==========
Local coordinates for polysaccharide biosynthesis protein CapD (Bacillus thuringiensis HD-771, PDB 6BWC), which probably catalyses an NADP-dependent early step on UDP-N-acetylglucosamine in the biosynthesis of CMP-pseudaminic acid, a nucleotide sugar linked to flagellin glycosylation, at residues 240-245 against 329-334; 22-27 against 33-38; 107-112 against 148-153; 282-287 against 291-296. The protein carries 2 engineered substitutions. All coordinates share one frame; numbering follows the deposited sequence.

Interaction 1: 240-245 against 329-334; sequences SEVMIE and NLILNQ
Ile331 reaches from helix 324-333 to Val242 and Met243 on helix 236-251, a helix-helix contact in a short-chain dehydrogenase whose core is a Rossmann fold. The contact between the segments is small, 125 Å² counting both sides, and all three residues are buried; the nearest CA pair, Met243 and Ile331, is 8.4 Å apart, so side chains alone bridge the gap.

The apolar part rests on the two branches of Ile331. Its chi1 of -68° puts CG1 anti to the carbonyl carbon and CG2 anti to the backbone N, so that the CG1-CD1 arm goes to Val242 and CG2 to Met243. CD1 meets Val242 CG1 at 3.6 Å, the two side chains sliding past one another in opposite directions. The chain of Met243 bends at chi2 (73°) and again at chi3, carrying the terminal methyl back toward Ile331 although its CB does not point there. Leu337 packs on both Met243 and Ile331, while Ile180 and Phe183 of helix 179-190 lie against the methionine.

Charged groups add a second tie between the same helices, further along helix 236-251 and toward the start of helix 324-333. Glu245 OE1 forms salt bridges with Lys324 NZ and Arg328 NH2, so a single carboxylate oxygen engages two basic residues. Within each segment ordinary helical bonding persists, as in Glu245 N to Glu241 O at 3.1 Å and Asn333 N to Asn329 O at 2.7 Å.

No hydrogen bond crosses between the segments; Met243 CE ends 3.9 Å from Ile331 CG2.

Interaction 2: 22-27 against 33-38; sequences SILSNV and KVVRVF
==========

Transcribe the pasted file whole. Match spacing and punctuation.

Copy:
Local coordinates for polysaccharide biosynthesis protein CapD (Bacillus thuringiensis HD-771, PDB 6BWC), which probably catalyses an NADP-dependent early step on UDP-N-acetylglucosamine in the biosynthesis of CMP-pseudaminic acid, a nucleotide sugar linked to flagellin glycosylation, at residues 240-245 against 329-334; 22-27 against 33-38; 107-112 against 148-153; 282-287 against 291-296. The protein carries 2 engineered substitutions. All coordinates share one frame; numbering follows the deposited sequence.

Interaction 1: 240-245 against 329-334; sequences SEVMIE and NLILNQ
Ile331 reaches from helix 324-333 to Val242 and Met243 on helix 236-251, a helix-helix contact in a short-chain dehydrogenase whose core is a Rossmann fold. The contact between the segments is small, 125 Å² counting both sides, and all three residues are buried; the nearest CA pair, Met243 and Ile331, is 8.4 Å apart, so side chains alone bridge the gap.

The apolar part rests on the two branches of Ile331. Its chi1 of -68° puts CG1 anti to the carbonyl carbon and CG2 anti to the backbone N, so that the CG1-CD1 arm goes to Val242 and CG2 to Met243. CD1 meets Val242 CG1 at 3.6 Å, the two side chains sliding past one another in opposite directions. The chain of Met243 bends at chi2 (73°) and again at chi3, carrying the terminal methyl back toward Ile331 although its CB does not point there. Leu337 packs on both Met243 and Ile331, while Ile180 and Phe183 of helix 179-190 lie against the methionine.

Charged groups add a second tie between the same helices, further along helix 236-251 and toward the start of helix 324-333. Glu245 OE1 forms salt bridges with Lys324 NZ and Arg328 NH2, so a single carboxylate oxygen engages two basic residues. Within each segment ordinary helical bonding persists, as in Glu245 N to Glu241 O at 3.1 Å and Asn333 N to Asn329 O at 2.7 Å.

No hydrogen bond crosses between the segments; Met243 CE ends 3.9 Å from Ile331 CG2.

Interaction 2: 22-27 against 33-38; sequences SILSNV and KVVRVF